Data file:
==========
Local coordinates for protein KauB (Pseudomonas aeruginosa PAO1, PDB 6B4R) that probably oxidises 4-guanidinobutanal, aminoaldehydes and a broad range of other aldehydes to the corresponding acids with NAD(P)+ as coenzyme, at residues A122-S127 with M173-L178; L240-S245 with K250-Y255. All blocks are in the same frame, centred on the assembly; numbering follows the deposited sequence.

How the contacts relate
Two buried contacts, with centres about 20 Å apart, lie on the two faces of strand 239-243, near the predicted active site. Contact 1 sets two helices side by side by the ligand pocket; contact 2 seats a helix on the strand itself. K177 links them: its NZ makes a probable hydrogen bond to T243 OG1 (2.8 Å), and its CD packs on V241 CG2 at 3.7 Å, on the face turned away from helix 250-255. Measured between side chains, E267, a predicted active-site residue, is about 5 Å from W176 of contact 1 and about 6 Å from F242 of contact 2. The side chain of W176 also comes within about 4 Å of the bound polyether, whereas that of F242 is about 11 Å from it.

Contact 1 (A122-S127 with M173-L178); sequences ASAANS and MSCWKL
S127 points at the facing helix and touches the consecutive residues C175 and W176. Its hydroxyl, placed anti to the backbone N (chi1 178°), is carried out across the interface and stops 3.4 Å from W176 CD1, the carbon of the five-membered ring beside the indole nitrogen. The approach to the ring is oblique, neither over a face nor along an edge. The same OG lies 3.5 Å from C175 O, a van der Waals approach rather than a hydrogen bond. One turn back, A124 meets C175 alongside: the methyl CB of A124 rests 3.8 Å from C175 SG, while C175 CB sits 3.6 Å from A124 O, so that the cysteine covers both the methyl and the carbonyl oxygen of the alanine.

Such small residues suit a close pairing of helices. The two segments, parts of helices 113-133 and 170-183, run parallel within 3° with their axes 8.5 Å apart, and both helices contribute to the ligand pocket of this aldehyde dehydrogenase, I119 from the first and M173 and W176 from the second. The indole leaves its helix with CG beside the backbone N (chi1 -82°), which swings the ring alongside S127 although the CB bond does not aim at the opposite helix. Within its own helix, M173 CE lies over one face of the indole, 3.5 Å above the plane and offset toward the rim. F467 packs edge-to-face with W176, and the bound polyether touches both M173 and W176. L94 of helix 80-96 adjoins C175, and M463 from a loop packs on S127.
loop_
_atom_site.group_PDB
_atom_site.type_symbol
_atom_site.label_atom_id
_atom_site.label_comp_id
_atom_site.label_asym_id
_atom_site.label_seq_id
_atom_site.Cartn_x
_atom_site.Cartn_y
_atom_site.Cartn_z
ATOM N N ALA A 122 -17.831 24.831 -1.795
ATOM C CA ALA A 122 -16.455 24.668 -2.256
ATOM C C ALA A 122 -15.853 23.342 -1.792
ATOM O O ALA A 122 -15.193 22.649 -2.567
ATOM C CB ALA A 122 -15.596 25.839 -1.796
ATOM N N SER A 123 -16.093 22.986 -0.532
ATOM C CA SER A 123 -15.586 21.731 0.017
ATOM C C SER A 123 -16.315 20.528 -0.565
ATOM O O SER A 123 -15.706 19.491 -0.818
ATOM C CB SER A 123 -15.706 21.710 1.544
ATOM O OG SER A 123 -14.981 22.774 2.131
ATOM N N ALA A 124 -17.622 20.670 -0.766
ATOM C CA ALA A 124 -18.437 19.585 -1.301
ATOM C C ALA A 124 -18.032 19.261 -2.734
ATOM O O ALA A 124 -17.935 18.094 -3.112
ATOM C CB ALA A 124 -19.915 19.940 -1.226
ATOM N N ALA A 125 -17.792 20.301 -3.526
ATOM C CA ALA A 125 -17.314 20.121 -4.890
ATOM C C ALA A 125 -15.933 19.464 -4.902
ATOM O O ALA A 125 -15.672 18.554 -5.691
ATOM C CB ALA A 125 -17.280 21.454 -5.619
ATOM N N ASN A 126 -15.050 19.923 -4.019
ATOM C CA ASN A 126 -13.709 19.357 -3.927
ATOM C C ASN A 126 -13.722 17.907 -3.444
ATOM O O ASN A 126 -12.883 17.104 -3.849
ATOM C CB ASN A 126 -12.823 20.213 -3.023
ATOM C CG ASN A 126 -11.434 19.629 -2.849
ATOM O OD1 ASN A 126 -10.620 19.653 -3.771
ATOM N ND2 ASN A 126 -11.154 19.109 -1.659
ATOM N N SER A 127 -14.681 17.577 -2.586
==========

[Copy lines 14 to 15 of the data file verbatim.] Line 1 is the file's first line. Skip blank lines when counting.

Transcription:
_atom_site.Cartn_x
_atom_site.Cartn_y